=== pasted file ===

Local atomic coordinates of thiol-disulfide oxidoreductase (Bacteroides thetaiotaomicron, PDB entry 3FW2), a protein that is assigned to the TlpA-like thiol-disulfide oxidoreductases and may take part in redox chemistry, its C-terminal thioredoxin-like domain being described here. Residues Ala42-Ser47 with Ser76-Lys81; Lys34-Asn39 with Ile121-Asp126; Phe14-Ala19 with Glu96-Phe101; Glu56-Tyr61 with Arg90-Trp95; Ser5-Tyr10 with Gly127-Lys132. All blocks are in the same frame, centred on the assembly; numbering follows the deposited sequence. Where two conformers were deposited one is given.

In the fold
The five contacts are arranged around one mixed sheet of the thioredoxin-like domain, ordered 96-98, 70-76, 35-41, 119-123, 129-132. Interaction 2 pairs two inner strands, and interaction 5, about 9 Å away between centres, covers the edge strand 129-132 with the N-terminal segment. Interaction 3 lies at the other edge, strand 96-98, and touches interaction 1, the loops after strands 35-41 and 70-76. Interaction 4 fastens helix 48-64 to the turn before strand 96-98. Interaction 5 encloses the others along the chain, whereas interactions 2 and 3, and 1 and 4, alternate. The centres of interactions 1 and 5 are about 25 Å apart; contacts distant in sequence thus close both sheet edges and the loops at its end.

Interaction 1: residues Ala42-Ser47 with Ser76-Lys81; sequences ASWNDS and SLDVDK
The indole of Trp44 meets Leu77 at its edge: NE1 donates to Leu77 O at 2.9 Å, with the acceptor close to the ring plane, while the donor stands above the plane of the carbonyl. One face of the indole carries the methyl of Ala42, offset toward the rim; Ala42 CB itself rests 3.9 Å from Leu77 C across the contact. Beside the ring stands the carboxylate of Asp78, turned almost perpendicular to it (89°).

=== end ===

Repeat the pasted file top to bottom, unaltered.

Local atomic coordinates of thiol-disulfide oxidoreductase (Bacteroides thetaiotaomicron, PDB entry 3FW2), a protein that is assigned to the TlpA-like thiol-disulfide oxidoreductases and may take part in redox chemistry, its C-terminal thioredoxin-like domain being described here. Residues Ala42-Ser47 with Ser76-Lys81; Lys34-Asn39 with Ile121-Asp126; Phe14-Ala19 with Glu96-Phe101; Glu56-Tyr61 with Arg90-Trp95; Ser5-Tyr10 with Gly127-Lys132. All blocks are in the same frame, centred on the assembly; numbering follows the deposited sequence. Where two conformers were deposited one is given.

In the fold
The five contacts are arranged around one mixed sheet of the thioredoxin-like domain, ordered 96-98, 70-76, 35-41, 119-123, 129-132. Interaction 2 pairs two inner strands, and interaction 5, about 9 Å away between centres, covers the edge strand 129-132 with the N-terminal segment. Interaction 3 lies at the other edge, strand 96-98, and touches interaction 1, the loops after strands 35-41 and 70-76. Interaction 4 fastens helix 48-64 to the turn before strand 96-98. Interaction 5 encloses the others along the chain, whereas interactions 2 and 3, and 1 and 4, alternate. The centres of interactions 1 and 5 are about 25 Å apart; contacts distant in sequence thus close both sheet edges and the loops at its end.

Interaction 1: residues Ala42-Ser47 with Ser76-Lys81; sequences ASWNDS and SLDVDK
The indole of Trp44 meets Leu77 at its edge: NE1 donates to Leu77 O at 2.9 Å, with the acceptor close to the ring plane, while the donor stands above the plane of the carbonyl. One face of the indole carries the methyl of Ala42, offset toward the rim; Ala42 CB itself rests 3.9 Å from Leu77 C across the contact. Beside the ring stands the carboxylate of Asp78, turned almost perpendicular to it (89°).